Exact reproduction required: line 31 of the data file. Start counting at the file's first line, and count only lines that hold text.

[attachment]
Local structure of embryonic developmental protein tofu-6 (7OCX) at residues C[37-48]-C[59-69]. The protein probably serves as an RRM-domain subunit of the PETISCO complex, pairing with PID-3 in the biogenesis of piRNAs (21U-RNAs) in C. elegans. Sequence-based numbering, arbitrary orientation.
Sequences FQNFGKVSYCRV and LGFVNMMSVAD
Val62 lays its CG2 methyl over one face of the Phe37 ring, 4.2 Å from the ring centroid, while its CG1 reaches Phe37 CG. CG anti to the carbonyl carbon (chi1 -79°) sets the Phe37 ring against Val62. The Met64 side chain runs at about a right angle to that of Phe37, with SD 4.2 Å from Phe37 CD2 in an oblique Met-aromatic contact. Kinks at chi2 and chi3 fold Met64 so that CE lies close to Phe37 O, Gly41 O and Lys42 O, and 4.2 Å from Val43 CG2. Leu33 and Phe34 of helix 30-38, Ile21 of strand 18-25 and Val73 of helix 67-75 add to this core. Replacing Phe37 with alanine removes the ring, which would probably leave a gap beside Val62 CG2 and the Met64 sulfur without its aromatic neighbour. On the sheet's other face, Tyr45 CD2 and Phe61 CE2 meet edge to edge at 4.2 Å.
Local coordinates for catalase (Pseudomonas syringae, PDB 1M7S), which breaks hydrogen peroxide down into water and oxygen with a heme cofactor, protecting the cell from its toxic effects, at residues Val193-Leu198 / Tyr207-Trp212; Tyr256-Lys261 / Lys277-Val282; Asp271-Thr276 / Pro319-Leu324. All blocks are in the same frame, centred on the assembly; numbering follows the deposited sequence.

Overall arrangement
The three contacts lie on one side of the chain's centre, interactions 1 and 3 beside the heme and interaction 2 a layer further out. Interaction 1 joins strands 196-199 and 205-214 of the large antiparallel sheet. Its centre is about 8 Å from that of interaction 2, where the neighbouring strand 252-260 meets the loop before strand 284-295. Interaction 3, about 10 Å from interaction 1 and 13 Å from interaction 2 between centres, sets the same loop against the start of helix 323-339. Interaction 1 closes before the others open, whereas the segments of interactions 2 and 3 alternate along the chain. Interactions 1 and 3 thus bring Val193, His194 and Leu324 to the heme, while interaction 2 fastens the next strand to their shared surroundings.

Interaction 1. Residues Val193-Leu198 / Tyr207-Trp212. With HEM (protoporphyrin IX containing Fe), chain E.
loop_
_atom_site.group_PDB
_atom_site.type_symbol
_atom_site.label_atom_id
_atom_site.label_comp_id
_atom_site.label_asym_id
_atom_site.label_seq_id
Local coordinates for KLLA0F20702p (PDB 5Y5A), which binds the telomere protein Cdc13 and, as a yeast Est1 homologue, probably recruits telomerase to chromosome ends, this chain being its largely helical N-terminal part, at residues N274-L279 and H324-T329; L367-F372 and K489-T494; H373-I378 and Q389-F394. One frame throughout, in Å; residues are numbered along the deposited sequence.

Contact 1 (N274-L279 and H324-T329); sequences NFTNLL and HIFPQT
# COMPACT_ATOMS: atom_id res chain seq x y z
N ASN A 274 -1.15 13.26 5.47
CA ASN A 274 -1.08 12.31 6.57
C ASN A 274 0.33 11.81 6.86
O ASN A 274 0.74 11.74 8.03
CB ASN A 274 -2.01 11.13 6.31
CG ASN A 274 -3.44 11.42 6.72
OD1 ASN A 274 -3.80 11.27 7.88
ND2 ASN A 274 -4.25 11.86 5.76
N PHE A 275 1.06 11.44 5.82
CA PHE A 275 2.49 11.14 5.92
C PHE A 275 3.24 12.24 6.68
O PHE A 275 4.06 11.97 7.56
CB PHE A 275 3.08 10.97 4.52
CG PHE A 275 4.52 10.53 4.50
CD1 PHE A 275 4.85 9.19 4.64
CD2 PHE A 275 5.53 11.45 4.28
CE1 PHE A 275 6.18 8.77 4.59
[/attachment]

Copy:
CG PHE A 275 4.52 10.53 4.50